4 Videos
The rhyme and reason for the customary Shabbat menu
Explore the rich background, significance and symbolism of the time-honored Shabbat menu, as sourced in classic Jewish texts, their halachic underpinnings and the mystical perspective.
The rhyme and reason behind the well established pre-Tisha B’Av ban on meat and wine is surprisingly vague and inconclusive – especially as Talmudic sources say nothing of the sort, and the tradition doesn't jibe with general mourning and bereavement practices! Tracing the generational evolution of the Halachik documentation provides us subtle hints that can lead us towards a fresh understanding of these dining limitations – allowing us to appreciate the jurisprudence behind the Ashkenazic and Sephardic applications of this kindred prohibition.
Observance of Tisha B’av seems to require a proverbial Seuda Hamafseket or “Last Supper” before the fasting commences. But why make hay out of final morsels; after all isn't it about abstention? A quick glance at the Mishna serves to solidify the query. Yet, a careful analysis of early Talmudic sources along with classic medieval commentary reveals tantalizing meaning and deeper purpose. A fresh new understanding of what this final meal represents, with a special emphasis on its hidden flavors can only be fully appreciated in its unusual Shabbat incarnation.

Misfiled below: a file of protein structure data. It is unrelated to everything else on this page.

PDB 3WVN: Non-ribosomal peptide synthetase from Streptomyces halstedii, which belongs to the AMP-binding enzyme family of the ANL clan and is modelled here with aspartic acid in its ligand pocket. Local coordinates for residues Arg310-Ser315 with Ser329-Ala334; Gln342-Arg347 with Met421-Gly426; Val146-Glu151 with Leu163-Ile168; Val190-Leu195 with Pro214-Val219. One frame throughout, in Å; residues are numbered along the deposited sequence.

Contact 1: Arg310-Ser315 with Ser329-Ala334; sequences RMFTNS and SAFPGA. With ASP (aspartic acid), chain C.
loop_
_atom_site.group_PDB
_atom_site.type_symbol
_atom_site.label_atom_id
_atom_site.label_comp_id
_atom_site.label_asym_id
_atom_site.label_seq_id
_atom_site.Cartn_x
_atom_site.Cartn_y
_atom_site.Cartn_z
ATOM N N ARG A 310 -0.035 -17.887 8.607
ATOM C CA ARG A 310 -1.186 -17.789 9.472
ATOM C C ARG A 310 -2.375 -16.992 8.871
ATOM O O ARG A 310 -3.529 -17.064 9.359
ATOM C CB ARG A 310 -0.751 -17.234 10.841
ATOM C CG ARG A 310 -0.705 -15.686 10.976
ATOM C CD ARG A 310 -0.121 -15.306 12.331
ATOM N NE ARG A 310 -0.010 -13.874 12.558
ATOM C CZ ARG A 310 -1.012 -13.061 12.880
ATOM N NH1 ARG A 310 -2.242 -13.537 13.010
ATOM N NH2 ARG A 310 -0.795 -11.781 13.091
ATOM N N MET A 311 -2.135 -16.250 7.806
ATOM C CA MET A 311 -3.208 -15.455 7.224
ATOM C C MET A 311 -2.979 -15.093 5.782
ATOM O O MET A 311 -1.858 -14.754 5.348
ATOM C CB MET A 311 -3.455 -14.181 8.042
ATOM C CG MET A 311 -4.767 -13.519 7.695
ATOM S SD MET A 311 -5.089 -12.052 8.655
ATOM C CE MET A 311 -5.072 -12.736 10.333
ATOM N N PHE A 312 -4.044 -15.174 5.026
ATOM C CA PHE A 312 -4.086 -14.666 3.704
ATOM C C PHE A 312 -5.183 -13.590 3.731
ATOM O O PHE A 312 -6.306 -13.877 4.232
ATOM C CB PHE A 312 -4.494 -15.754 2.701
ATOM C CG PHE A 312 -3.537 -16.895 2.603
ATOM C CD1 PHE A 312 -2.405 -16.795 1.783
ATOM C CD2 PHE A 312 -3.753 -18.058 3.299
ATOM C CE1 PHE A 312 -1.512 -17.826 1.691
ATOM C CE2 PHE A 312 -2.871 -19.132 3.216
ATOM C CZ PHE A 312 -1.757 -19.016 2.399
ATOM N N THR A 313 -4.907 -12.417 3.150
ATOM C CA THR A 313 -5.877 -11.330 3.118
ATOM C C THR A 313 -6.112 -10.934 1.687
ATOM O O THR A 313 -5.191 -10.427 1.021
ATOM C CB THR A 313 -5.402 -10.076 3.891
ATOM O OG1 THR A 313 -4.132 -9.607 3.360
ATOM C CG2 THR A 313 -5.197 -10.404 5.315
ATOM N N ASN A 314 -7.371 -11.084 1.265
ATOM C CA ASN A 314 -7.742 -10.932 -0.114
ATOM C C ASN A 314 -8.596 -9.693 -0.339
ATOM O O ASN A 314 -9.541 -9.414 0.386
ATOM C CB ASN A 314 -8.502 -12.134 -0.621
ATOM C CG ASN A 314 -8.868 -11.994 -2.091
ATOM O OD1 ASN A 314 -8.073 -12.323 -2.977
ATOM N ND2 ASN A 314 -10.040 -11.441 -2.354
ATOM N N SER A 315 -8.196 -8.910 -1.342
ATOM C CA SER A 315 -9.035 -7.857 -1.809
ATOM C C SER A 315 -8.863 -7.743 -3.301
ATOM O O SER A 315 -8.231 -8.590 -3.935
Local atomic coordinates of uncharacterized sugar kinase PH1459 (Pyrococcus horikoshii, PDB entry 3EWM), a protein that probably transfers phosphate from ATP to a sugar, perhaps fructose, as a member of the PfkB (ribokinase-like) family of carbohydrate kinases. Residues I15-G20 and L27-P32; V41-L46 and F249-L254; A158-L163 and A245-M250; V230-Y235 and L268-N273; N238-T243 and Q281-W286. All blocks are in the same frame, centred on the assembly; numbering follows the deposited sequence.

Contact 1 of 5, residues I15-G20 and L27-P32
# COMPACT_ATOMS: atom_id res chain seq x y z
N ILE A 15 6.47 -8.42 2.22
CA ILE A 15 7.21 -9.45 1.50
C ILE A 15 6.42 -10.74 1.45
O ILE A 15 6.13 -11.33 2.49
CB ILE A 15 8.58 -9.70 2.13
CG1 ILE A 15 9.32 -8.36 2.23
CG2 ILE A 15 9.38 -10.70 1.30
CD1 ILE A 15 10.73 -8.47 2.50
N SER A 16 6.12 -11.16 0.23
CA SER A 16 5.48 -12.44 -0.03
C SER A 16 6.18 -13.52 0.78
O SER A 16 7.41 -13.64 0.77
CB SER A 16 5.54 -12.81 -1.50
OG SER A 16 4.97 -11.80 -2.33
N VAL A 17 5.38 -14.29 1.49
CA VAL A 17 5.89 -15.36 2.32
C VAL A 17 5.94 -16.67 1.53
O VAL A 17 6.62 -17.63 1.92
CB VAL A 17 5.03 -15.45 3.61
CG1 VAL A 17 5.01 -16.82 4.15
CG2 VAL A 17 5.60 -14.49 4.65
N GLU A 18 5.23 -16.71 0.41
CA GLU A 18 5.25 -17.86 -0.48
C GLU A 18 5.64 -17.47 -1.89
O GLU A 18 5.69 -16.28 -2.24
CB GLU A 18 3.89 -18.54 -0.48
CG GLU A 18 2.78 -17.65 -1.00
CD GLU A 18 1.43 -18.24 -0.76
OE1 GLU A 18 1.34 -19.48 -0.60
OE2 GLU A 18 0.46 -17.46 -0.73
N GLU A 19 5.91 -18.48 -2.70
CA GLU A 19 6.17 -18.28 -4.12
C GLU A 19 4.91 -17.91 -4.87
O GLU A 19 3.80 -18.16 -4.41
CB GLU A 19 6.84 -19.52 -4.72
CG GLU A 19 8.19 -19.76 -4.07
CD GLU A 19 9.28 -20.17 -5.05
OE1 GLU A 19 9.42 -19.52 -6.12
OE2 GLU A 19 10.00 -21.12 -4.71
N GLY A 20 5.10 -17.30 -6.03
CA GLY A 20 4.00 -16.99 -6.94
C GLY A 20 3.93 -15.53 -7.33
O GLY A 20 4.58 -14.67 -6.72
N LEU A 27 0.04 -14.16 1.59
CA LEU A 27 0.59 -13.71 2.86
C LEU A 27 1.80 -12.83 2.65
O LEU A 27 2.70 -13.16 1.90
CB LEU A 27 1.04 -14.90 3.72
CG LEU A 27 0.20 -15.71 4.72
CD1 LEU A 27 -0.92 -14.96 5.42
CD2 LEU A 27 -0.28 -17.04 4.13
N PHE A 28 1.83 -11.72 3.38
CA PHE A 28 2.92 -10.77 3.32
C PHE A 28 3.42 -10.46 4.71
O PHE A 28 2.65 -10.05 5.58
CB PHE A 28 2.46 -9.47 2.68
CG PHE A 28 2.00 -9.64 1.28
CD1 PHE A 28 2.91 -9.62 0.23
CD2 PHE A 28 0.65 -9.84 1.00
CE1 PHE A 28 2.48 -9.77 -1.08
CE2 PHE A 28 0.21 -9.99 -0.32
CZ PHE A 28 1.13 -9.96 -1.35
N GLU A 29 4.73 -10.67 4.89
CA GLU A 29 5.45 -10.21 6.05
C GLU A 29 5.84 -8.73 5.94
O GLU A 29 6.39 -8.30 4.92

Discover history, rhyme and reason of the pre-High Holiday month-long Shofar sounding. Although the ululating of the Ram’s horn has become synonymous with soul-stirring Elul energy and end-of-year spiritual stock-taking, it’s really iconic of Rosh Hashanah—begging the question, why we did appropriate and expand it? Elucidating the jurisprudence behind this cherished tradition reveals unique Ashkenazic and Sephardic applications of kindred spiritual awakening, traditionally associated with the month of Elul and our preparations for the High Holy Day Season.
LeDovid Hashem Ori: “G-d is My Light”